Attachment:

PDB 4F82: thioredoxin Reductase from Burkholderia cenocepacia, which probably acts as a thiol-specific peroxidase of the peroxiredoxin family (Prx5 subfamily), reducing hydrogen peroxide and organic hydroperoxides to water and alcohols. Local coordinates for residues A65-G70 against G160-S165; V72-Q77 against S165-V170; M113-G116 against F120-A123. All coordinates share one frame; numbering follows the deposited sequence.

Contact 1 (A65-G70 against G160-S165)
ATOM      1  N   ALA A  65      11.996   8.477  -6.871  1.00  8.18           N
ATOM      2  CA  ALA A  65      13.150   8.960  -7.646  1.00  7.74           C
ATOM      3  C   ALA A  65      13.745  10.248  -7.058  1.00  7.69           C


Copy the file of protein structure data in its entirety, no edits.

PDB 4F82: thioredoxin Reductase from Burkholderia cenocepacia, which probably acts as a thiol-specific peroxidase of the peroxiredoxin family (Prx5 subfamily), reducing hydrogen peroxide and organic hydroperoxides to water and alcohols. Local coordinates for residues A65-G70 against G160-S165; V72-Q77 against S165-V170; M113-G116 against F120-A123. All coordinates share one frame; numbering follows the deposited sequence.

Contact 1 (A65-G70 against G160-S165)
ATOM      1  N   ALA A  65      11.996   8.477  -6.871  1.00  8.18           N
ATOM      2  CA  ALA A  65      13.150   8.960  -7.646  1.00  7.74           C
ATOM      3  C   ALA A  65      13.745  10.248  -7.058  1.00  7.69           C